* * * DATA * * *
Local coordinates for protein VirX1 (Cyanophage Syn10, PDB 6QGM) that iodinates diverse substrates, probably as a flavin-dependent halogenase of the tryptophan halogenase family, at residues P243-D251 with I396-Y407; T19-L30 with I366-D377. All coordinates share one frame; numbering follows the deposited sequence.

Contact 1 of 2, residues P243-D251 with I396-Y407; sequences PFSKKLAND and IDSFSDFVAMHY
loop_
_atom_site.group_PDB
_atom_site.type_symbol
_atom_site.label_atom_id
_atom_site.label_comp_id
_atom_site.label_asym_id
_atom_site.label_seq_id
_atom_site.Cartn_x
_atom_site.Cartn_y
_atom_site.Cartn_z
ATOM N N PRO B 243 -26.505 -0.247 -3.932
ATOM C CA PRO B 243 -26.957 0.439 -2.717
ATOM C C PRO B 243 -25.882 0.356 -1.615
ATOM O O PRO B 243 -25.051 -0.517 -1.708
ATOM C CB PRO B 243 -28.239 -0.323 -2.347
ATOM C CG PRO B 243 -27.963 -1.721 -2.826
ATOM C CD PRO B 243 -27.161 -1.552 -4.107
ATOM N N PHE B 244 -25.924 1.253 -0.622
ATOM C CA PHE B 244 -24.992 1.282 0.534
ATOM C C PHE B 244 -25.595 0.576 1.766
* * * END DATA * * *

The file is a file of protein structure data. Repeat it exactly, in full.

Local coordinates for protein VirX1 (Cyanophage Syn10, PDB 6QGM) that iodinates diverse substrates, probably as a flavin-dependent halogenase of the tryptophan halogenase family, at residues P243-D251 with I396-Y407; T19-L30 with I366-D377. All coordinates share one frame; numbering follows the deposited sequence.

Contact 1 of 2, residues P243-D251 with I396-Y407; sequences PFSKKLAND and IDSFSDFVAMHY
loop_
_atom_site.group_PDB
_atom_site.type_symbol
_atom_site.label_atom_id
_atom_site.label_comp_id
_atom_site.label_asym_id
_atom_site.label_seq_id
_atom_site.Cartn_x
_atom_site.Cartn_y
_atom_site.Cartn_z
ATOM N N PRO B 243 -26.505 -0.247 -3.932
ATOM C CA PRO B 243 -26.957 0.439 -2.717
ATOM C C PRO B 243 -25.882 0.356 -1.615
ATOM O O PRO B 243 -25.051 -0.517 -1.708
ATOM C CB PRO B 243 -28.239 -0.323 -2.347
ATOM C CG PRO B 243 -27.963 -1.721 -2.826
ATOM C CD PRO B 243 -27.161 -1.552 -4.107
ATOM N N PHE B 244 -25.924 1.253 -0.622
ATOM C CA PHE B 244 -24.992 1.282 0.534
ATOM C C PHE B 244 -25.595 0.576 1.766